Fear is not a bad thing. It’s our brain signaling a warning to us. For example, when we see a snake, it causes us to react so we can protect ourselves. When we are on a roller coaster, fear causes us to grip tightly to the safety bar.
Personally, I have a fear of dogs. Yes, I know that millions of people have sweet, loving pets, but it is an ingrained fear that will always hover me. I see cute, little puppies and service dogs so loyal they’d risk their lives for their owners, but I can’t seem to shake my uncontrollable reaction whenever I see one.
So, when it comes to people who struggle with dental fears, I get it!
Although I’m able to avoid contact with dogs, for the most part, my own fear isn’t detrimental to my health. However, dental fear can work against people when it prevents them from having dental care. Your oral health plays an important role in your overall health. Additionally, your smile affects your self-esteem and self-confidence.
For people who have anxiety or mild fears associated with dentistry, many are able to have regular care and necessary treatment. Even though they may dread their visits or be antsy throughout, this level of fear typically doesn’t interfere with their ability to enjoy a confident smile.
The people who become victims of their own fear are those who avoid or delay much-needed dental visits, often until something becomes painful. This too commonly means that a problem that may have been easily avoided with regular dental check-ups has evolved into something more complex.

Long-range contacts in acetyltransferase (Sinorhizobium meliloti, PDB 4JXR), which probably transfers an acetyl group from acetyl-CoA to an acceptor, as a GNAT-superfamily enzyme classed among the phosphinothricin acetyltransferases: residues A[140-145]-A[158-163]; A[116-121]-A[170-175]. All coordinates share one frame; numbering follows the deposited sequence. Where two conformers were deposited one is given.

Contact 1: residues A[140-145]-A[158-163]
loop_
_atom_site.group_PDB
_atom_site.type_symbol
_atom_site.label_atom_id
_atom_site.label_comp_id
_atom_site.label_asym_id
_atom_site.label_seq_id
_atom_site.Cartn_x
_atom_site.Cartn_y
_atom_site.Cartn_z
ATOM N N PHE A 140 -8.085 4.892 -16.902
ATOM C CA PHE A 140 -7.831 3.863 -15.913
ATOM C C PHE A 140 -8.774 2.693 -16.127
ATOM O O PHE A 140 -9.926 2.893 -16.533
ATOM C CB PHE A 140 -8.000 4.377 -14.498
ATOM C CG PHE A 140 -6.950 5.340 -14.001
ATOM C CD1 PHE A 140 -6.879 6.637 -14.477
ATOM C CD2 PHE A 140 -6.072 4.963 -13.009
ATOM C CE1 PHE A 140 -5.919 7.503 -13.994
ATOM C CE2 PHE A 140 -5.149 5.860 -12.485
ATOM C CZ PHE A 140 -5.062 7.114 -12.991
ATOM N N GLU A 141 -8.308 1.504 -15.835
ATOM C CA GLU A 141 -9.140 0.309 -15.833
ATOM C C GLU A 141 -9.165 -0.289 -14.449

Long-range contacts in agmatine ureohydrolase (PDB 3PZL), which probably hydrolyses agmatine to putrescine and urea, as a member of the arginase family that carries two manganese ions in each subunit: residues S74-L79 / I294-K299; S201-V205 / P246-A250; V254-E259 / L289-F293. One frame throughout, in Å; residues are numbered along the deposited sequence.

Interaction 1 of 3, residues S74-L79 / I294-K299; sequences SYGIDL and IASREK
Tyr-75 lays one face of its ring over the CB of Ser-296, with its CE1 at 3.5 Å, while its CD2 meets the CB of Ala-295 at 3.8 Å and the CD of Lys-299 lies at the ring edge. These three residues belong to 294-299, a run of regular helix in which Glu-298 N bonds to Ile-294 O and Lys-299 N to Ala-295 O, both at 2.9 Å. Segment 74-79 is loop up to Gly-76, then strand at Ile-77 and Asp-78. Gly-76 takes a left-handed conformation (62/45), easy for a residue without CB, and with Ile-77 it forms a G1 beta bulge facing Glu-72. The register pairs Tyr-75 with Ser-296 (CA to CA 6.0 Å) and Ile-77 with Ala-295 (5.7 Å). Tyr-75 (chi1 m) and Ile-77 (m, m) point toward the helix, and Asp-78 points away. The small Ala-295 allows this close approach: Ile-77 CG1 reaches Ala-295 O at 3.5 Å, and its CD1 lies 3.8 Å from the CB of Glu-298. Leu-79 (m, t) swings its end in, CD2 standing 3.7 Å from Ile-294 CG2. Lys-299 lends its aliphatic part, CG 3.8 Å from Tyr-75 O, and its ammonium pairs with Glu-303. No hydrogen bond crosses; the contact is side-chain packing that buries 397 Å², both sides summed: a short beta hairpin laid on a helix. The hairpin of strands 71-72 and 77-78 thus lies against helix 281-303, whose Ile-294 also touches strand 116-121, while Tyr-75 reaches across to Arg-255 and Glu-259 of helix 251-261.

The treatment required to resolve a painful dental problem – such as a cavity or abscess – is more involved than what regular cleanings may have prevented. This simply amplifies the association between one’s fear of being in pain and the reality that a procedure in a tender, sensitive mouth is necessary.
When I meet a new patient who has avoided care due to dental fear, I often hear that the individual’s fear was born of a traumatic experience in the past. Many times, I learn that, as a child, the patient felt helpless as a too-rough dentist performed dentistry in spite of their pleas. I also hear people share experiences where a dentist continued to work on them even though they were clearly not numb.
To me, a dentist who plows through a procedure when they know their patient is obviously in pain is no better than someone who would intentionally harm a helpless animal. As modern dental techniques and technology have advanced to provide optimal patient comfort, these dentists are hopefully becoming fewer. And good riddance!
Yet, when a person who now has a deep-seated fear associated with dentistry needs care, how do we help them get past these fears to achieve it?
In our Shelby Township dental office, we’ve helped hundreds of once fearful patients not only have the dental care they need, many have overcome their fears – for good! I’ve spent decades providing a particular emphasis on patient comfort and have surrounded myself with staff members who are equally committed to providing optimal care with a gentle, caring touch.
We also offer both oral and I.V. sedation. IV sedation is also referred to as “twilight sleep” and high-fear patients often opt for that when a dental procedure is needed. For most fear levels, however, we find that oral sedation is sufficient in creating a sense of relaxation that eases patients through treatment in a comfortable manner.